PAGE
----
Nate Berg is a freelance reporter and a former staff writer for CityLab. He lives in Los Angeles.
Connecting through social networks can make it easier to be homeless and easier to escape homelessness.
Homeless people have Facebook friends, too. According to a new study from University of Dayton sociologist and criminologist Art Jipson, homeless people are increasingly connected to each other and to non-homeless people through social networking websites like Facebook and Twitter, accessed through cell phones.
Jipson found, through interviews with a relatively small sample of homeless people in the Dayton area, that the homeless are using the sites for their social networking aspects, but also for day-to-day practicalities: finding places to sleep, sources of food and access to services.
Given the relative cheapness of pay-as-you-go cell phones (especially compared with housing costs), it's not surprising to find that an increasing amount of homeless people are using cell phones to access the internet. A study by USC researcher Eric Rice released in December found that 62 percent of homeless youth have cell phones. An earlier study found that 85 percent of homeless youth are frequent internet users, either through cell phones, libraries or youth agencies. This 2009 story from The Washington Post found prevalent cell phone and email use among the homeless in Washington D.C.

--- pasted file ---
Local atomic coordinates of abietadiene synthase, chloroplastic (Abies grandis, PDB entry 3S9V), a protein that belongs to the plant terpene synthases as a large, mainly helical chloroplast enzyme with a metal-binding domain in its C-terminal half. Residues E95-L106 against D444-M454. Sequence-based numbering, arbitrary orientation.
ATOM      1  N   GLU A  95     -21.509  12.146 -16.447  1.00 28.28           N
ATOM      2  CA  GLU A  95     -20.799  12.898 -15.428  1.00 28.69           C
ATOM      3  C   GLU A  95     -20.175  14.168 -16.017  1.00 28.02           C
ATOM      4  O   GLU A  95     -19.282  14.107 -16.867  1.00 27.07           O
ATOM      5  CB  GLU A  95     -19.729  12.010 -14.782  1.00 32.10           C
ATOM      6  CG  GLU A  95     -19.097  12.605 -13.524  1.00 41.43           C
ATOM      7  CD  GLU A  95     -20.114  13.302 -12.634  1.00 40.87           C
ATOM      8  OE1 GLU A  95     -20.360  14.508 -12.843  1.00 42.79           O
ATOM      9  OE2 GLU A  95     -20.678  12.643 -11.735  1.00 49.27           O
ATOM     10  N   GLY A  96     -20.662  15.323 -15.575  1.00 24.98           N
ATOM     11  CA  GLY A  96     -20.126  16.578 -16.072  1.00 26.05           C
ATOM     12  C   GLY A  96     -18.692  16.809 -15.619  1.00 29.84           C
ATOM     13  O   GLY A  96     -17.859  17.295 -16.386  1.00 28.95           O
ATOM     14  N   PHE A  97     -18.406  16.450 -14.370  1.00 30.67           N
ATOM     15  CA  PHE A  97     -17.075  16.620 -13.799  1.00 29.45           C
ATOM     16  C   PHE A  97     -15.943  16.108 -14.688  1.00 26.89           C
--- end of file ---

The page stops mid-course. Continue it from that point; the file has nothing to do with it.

Advocates who work with the District's homeless estimate that 30 percent to 45 percent of the people they help have cellphones. A smaller number have e-mail accounts, and some blog to chronicle their lives on the streets.
Homelessness advocacy groups are beginning to recognize how cell phones and internet access can be useful tools for the homeless, and have organized cell phone drives to collect and distribute used phones to the homeless in places like Denver.
Equipped with a cell phone or access to the internet on computers at public libraries, the homeless can more easily access information – and share information with others. But this isn't necessarily some modern-day version of "hobo signs" or carvings, left on the fence posts of houses to communicate whether the homeowners were amenable to helping out or not. The vast majority of homeless people using the internet and social networks aren't homeless for long stretches of time. According to the National Alliance to End Homelessness, only 18 percent of the homeless population in the U.S. is chronically homeless. So while there may be a fair amount of homeless people using the internet and social networking sites to keep in touch with other homeless people, more are keeping in touch with the non-homeless. It may just be that being able to connect through social networking and media sites makes it both easier to be homeless and easier to escape homelessness.